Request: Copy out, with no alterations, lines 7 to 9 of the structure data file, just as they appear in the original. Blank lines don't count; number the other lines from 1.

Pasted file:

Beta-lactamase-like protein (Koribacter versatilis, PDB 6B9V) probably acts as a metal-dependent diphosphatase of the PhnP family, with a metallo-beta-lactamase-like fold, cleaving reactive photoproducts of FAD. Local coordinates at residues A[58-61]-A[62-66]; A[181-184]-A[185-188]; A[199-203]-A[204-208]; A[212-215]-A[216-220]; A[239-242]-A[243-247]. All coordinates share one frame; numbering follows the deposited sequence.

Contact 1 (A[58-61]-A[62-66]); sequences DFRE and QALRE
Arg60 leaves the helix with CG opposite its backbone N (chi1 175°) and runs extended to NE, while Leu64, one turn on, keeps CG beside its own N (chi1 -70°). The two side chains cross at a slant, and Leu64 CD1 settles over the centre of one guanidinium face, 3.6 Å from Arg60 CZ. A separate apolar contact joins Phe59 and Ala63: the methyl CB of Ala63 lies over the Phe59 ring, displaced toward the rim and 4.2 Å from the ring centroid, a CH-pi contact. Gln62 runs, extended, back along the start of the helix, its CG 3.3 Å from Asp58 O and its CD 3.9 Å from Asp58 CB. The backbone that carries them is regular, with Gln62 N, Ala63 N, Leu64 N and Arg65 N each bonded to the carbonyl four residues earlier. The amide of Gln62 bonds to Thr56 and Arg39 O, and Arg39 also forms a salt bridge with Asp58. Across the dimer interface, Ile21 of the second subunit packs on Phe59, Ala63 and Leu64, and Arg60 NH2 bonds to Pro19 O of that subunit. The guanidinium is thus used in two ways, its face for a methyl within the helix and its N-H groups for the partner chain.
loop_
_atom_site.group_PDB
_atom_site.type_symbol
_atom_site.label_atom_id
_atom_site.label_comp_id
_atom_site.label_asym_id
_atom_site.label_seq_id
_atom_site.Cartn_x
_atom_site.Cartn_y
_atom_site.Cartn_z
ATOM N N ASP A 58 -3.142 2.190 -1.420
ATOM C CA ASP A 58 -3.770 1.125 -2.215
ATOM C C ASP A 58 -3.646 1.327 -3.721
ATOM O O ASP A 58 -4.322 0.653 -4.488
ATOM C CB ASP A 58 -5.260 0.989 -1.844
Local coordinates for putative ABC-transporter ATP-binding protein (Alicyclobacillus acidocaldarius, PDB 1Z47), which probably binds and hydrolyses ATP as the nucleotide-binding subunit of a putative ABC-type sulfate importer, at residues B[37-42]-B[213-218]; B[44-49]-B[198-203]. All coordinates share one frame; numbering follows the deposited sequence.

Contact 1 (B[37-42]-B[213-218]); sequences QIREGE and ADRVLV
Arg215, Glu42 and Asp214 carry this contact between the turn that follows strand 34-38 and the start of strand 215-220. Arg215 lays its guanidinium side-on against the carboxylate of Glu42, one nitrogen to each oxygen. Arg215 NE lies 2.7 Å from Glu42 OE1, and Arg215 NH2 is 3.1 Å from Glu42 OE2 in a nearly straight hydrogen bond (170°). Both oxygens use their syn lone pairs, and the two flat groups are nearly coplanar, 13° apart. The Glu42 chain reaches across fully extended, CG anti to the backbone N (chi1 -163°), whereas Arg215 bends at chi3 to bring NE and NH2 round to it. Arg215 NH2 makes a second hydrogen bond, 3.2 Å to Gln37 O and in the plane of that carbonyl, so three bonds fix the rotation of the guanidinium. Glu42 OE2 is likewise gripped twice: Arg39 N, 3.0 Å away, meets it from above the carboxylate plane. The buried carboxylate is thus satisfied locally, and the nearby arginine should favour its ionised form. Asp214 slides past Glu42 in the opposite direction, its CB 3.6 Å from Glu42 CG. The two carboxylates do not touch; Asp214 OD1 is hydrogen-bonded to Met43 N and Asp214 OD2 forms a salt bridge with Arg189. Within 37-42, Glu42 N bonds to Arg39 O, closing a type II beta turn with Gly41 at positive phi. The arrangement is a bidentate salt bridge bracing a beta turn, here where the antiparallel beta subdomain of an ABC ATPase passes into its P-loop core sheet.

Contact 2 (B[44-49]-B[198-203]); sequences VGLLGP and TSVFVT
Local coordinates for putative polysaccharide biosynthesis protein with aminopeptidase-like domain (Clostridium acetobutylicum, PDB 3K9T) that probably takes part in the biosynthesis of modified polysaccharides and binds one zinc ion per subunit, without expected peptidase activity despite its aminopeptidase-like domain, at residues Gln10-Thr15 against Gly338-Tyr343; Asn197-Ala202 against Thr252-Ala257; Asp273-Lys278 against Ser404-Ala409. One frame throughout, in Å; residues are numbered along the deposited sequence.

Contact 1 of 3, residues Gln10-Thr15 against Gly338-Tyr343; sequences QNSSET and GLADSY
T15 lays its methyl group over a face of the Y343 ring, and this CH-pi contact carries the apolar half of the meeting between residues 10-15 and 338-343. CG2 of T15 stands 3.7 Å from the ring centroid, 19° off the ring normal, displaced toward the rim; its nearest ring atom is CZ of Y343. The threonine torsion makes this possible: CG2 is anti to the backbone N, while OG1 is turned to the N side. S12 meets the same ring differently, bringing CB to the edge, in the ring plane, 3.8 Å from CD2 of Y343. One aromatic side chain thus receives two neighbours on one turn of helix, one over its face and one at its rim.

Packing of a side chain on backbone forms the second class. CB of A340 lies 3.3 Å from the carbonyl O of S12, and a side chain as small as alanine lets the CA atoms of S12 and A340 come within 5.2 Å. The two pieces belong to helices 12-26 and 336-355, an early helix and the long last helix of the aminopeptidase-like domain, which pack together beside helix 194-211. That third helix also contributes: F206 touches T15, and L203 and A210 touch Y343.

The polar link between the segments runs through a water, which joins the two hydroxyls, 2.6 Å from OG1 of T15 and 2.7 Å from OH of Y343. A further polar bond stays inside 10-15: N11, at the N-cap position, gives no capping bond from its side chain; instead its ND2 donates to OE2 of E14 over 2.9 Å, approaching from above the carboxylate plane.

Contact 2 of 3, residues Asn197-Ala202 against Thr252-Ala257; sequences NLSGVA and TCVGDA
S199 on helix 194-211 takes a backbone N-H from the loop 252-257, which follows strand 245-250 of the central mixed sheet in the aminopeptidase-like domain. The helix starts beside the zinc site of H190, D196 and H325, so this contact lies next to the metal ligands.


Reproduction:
_atom_site.label_atom_id
_atom_site.label_comp_id
_atom_site.label_asym_id